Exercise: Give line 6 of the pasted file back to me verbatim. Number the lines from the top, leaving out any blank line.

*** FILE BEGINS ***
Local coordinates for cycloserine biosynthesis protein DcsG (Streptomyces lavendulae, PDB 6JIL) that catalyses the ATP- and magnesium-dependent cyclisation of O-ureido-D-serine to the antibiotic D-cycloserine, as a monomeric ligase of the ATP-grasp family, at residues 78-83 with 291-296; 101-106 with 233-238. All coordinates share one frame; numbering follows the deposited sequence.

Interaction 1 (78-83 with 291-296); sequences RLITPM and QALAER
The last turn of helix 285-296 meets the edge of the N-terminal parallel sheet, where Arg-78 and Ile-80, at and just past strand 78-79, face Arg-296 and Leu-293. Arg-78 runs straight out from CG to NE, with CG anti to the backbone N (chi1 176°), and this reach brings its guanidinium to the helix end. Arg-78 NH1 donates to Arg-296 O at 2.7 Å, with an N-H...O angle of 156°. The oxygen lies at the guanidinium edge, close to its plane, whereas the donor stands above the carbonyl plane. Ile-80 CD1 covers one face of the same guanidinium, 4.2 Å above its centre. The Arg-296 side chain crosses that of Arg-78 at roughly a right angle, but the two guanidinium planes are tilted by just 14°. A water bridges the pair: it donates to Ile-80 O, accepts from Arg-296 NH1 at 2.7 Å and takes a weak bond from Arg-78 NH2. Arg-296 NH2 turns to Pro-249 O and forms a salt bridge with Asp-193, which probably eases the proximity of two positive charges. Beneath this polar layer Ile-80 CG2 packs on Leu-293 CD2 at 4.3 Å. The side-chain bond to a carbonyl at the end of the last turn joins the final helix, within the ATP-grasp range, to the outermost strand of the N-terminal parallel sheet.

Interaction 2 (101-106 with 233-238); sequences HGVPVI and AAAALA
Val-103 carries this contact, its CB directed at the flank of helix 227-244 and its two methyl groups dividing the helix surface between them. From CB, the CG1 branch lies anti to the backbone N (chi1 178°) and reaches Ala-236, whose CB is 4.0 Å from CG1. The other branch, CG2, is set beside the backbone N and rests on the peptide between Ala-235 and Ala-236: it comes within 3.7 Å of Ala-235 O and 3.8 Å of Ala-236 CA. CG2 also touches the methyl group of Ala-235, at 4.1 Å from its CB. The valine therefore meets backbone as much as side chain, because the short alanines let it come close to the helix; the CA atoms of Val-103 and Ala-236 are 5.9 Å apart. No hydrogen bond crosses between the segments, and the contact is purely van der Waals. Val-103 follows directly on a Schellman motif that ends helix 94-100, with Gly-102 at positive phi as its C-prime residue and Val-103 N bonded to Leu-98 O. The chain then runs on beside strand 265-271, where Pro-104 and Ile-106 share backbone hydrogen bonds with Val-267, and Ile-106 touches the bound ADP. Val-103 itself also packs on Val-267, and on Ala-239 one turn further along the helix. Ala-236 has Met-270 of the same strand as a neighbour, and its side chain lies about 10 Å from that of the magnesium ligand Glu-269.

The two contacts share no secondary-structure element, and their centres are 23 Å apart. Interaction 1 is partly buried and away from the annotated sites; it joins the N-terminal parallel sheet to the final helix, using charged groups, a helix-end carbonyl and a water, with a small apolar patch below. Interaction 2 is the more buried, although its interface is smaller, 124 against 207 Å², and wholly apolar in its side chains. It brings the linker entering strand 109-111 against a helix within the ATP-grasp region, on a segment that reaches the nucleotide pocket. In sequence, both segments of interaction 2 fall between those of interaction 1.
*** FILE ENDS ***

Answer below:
The two contacts share no secondary-structure element, and their centres are 23 Å apart. Interaction 1 is partly buried and away from the annotated sites; it joins the N-terminal parallel sheet to the final helix, using charged groups, a helix-end carbonyl and a water, with a small apolar patch below. Interaction 2 is the more buried, although its interface is smaller, 124 against 207 Å², and wholly apolar in its side chains. It brings the linker entering strand 109-111 against a helix within the ATP-grasp region, on a segment that reaches the nucleotide pocket. In sequence, both segments of interaction 2 fall between those of interaction 1.